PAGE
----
These subjects don’t touch most of us. But they can. Several years ago, I discovered that someone I knew had done prison time for possessing a huge cache of compromising photographs of children. He was the father of my son’s friend, a husband and well-respected doctor in the community. So, what’s that about? Is it more deviant than being romantically involved with a teenager? I suppose it depends on whether it was acted upon. In that case, it’s even more deviant. As an aside: while there was no evidence that he acted on his obsession, when he was released from prison one of the straightest smartest women I know began a relationship with him. Go figure…

Nabokov was a provocateur. My friend and classmate, Frederick “Hoddy” Schepman, chose graduate school at Cornell because Nabokov taught there, specifically because he taught a graduate course in which Flaubert’s Madame Bovary, the 19th century’s scandalous novel about an unfaithful young wife, was the only text. Nabokov believed it was the greatest novel ever written. But, then again, maybe not. Nabokov was a shape-shifting provocateur.

At the end of Madame Bovary and Lolita the title characters die. Emma Bovary commits suicide with arsenic and Lolita dies in childbirth. These are not happy stories and many of the real-life stories of older men and very young women are even harder to read. What about the women?

Last week, Joyce Maynard discussed the phenomenon in a Vanity Fair article about what J.D. Salinger and Woody Allen have in common. She answers the question by saying, “The world knows them as iconic artists whose work transformed the cultural landscape of America. I see them both as predatory men with a taste for teenagers. Both possess the outlook of aging cynics who idealize and seek out innocence and—having done so—destroy it. Here comes another disturbing similarity in their stories: In the case of each of these celebrated men, when a woman has dared to shine a light on their dark and disturbing behavior—in Allen’s case, possibly criminal behavior, which he continues to deny—their supporters close ranks in the manner of a human shield. Often with stunning success, they deflect allegations made against the object of their devotion and turn on the person responsible for delivering them. That person would be a woman.”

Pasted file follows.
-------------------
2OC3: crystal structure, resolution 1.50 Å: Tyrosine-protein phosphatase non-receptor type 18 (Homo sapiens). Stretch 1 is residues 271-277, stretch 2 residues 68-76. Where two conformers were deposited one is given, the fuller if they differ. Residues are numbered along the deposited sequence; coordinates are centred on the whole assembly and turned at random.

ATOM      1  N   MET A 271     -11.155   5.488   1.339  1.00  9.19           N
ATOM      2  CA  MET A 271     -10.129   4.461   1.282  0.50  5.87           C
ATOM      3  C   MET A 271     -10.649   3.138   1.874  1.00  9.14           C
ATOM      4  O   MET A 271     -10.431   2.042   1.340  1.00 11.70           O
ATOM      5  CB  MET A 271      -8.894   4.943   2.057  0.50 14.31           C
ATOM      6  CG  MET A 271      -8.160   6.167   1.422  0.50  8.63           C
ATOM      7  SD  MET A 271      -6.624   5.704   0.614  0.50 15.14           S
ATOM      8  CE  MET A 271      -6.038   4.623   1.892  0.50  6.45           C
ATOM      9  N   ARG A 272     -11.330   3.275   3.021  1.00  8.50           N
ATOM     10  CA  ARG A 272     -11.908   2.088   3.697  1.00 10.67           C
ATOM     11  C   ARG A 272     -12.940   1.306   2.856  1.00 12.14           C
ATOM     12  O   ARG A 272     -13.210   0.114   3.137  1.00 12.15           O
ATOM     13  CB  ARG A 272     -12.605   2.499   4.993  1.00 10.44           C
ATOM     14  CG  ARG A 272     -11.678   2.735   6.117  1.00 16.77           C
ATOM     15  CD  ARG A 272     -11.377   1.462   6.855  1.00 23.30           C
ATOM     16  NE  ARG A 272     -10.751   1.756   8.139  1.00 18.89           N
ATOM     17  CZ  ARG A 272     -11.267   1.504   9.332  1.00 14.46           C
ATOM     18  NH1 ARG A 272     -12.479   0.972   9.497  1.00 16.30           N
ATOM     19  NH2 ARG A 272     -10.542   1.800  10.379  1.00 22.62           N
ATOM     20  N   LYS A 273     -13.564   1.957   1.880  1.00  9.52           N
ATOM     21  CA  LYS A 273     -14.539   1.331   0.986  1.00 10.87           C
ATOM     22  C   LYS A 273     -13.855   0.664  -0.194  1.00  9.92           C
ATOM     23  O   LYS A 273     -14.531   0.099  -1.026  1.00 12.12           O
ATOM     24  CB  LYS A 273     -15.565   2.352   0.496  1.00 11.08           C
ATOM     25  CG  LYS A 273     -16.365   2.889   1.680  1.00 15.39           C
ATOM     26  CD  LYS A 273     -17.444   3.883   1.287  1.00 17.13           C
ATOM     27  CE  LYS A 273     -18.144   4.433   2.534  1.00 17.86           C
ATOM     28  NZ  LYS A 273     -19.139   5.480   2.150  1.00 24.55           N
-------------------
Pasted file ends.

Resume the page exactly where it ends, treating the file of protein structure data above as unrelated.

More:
Maynard knows from experience. At 67, she has spent the last 50 years trying to become something or someone other than the predatory tramp who besmirched the reputation of a great novelist. And she has. In those same 50 years she has written 11 novels and 9 works of non-fiction yet her reputation is frozen in relation to Salinger. Women who act as she did are shamed, dismissed, devalued, humiliated and demonized. Older men who prey on young women are often excused with a wink as in “boys will be boys.” Lolita is fiction. Matt Gaetz is a sitting U.S. Representative and the 17-year-old girl he’s accused of trafficking is a real person. It’s time for a reckoning.

Marilynn and I will continue to disagree about Lolita. I recognize it’s controversial but think it’s great art. She focuses on the depravity of the predator and the unforgivable violation of the child. I get it. I feel the way she does about Epstein and Gaetz but I’ve tucked Humbert Humbert and Lolita away in an art-for-art’s-sake silo. If we’re going to forgive, let’s forgive Joyce Maynard, Monica Lewinsky, and all the other women who have been shamed for falling in love with older men who knew better but preyed on teenage girls. 

“Lolita, light of my life, fire of my loins. My sin, my soul. Lo-lee-ta: the tip of the tongue taking a trip of three steps down the palette to tap, at three, on the teeth. Lo. Lee. Ta.” (The opening lines of Nabokov’s Lolita.)

Photos by Penguin Books, MGM, and New York Pos